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Western University
Health Sciences
Health Sciences 1002A/B
Jessica Polzer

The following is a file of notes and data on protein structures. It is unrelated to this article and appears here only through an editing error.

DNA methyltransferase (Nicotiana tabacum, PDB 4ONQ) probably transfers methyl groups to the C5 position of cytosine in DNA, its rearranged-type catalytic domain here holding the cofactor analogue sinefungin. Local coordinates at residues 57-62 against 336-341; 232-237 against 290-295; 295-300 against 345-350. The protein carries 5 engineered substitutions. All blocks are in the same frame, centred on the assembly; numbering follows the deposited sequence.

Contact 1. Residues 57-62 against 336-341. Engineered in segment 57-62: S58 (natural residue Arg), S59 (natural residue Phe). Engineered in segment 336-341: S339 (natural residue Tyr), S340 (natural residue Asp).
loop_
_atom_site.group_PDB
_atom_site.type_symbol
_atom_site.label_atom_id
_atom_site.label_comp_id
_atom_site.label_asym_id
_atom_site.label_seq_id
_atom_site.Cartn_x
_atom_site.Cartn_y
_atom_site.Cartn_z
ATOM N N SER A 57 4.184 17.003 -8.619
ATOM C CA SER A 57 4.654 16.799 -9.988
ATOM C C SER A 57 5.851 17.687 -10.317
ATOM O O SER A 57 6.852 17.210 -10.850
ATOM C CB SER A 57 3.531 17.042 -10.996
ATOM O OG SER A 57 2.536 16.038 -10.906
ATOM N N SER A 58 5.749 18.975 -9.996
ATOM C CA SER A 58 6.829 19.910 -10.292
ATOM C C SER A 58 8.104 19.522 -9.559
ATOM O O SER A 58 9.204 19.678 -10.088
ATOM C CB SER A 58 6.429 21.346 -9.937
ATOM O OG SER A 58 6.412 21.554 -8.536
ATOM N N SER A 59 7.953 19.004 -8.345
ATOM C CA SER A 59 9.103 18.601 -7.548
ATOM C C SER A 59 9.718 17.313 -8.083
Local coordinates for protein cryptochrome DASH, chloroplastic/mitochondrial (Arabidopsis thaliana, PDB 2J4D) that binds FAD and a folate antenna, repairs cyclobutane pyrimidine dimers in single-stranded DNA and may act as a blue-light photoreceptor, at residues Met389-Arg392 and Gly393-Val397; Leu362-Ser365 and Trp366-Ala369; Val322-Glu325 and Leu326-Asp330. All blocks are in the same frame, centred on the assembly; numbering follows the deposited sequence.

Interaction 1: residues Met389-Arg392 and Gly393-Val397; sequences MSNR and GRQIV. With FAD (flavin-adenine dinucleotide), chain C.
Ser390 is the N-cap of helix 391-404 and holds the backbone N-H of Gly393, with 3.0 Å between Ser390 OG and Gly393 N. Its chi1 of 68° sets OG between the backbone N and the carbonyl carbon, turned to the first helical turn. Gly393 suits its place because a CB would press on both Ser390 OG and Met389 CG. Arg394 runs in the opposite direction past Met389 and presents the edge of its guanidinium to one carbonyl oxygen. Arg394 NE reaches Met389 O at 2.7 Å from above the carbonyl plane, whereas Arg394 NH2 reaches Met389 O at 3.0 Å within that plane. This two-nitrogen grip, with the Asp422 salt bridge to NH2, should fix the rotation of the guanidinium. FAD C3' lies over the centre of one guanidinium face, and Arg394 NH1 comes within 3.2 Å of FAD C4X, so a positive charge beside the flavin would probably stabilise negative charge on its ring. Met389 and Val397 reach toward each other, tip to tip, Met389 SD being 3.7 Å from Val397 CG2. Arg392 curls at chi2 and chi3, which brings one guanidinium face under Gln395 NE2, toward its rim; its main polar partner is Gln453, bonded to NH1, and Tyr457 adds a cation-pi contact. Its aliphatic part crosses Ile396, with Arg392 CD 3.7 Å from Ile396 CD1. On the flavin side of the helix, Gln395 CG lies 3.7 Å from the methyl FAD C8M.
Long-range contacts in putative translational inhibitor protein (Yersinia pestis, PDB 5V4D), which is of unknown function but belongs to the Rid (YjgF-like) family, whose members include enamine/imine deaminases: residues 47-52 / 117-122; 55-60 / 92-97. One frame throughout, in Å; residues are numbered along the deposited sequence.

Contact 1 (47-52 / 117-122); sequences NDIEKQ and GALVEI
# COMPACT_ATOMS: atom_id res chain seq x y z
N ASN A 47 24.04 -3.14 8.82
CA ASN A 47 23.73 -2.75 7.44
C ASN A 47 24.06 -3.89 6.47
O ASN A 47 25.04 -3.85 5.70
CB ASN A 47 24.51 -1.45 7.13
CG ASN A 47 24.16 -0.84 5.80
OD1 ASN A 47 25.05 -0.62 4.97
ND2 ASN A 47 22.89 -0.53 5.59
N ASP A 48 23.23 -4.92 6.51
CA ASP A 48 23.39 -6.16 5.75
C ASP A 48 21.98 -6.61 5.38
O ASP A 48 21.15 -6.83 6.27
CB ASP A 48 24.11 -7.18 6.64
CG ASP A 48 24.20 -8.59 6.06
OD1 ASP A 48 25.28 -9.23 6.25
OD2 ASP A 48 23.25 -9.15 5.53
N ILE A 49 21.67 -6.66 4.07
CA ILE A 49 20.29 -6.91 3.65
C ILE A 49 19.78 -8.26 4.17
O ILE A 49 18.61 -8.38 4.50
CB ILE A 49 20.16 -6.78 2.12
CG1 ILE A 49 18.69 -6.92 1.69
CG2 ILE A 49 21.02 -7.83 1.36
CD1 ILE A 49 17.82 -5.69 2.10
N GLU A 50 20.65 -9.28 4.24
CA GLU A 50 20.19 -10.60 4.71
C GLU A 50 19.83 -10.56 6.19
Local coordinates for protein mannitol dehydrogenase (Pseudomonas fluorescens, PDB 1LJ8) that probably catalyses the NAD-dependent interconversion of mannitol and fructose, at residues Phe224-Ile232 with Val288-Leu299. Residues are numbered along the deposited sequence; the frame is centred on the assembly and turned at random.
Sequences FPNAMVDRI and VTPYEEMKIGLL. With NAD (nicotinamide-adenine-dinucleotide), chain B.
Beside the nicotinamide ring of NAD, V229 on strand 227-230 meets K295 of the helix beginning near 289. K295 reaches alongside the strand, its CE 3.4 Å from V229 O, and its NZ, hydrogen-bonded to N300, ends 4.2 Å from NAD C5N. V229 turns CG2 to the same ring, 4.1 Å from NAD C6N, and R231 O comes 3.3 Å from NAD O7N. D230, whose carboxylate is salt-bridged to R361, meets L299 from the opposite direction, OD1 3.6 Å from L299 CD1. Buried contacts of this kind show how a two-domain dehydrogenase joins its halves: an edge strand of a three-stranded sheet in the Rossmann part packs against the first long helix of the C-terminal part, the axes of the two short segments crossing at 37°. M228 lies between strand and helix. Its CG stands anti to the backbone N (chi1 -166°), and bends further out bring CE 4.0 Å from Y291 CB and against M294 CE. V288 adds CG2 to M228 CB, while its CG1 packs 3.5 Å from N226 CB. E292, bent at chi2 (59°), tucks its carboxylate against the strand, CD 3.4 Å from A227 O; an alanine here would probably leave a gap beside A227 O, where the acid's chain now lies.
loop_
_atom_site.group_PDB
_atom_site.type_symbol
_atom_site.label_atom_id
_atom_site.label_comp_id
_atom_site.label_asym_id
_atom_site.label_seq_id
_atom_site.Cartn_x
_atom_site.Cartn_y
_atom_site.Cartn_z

HS 1002 – Social Determinants of Health Class 19 – Thursday November 8, 2012 Environmental Racism and Environmental Justice: Hurricane Katrina Instructor: Professor Jessica Polzer School of Health Studies Recap - Environmental Racism (ER) Definition: • the disproportionate impact of environmental hazards and “natural disasters” on: – people of colour – disadvantaged or marginalized communities • unequal protection from environmental hazards • disadvantaged communities shoulder a disproportionate burden of effects of industrialization v2 Canadian Examples of ER in Canada • Grassy Narrows First Nation – North western Ontario – Located 180 km downstream from plant that pumped > 10 tons of industrial waste into the Wabigoon River in the late 1960s and 70s. – Grassy Narrows residents were exposed to mercury through the consumption of fish (a staple of their diet) – could no longer rely on fishing as a means of tradition and business – Contamination poses risks to physical health and to health of local economies and business v3 • “Because a substantial proportion of the Aboriginal diet in rural and remote areas consists of traditional foods, contamination from local and global sources of industrial development can reduce the purity of traditional foods and medicines, all of which impact upon the physical and spiritual health of Indigenous peoples” (Richmond and Ross, 2009, p. 404) v4 US Examples of ER • Love Canal – “ a public health time bomb” – 21,000 tons of toxic waste buried beneath the neighbourhood “love canal” – Efforts of local journalist and activists led to then President Jimmy Carter designated LC as a “federal health emergency” and demanded that federal emergency funds be used to remedy the situation • Dumping in Dixie – Industrialization of the Southern US led to rapid 5 Environmental Justice (EJ) Background • Originated as social movement in the US; the EJ movement took root in the 1980s • This "new" movement redefined environmentalism to address issues of equity, disparate impact, and unequal protection from environmental harms and hazards • “The environmental justice movement has basically redefined what environmentalism is all about. It basically says that the environment is everything: where we live, work, play, go to school, as well as the physical and natural world. And so we can't separate the physical environment from the cultural environment. We have to talk about making sure that justice is integrated throughout all of the stuff that we do.“ (Robert Bullard, pioneer of EJ movement) 6 Environmental Justice - Definition • response to environmental racism; inclusive and anti-racist movement • goes beyond pollution reduction; focus on justice and environmental equity • calls on the gov’t and the law to protect inhabitants from environmental harms and exposure to toxins without discrimination • involves building meaningful community participation with government and industry decision making
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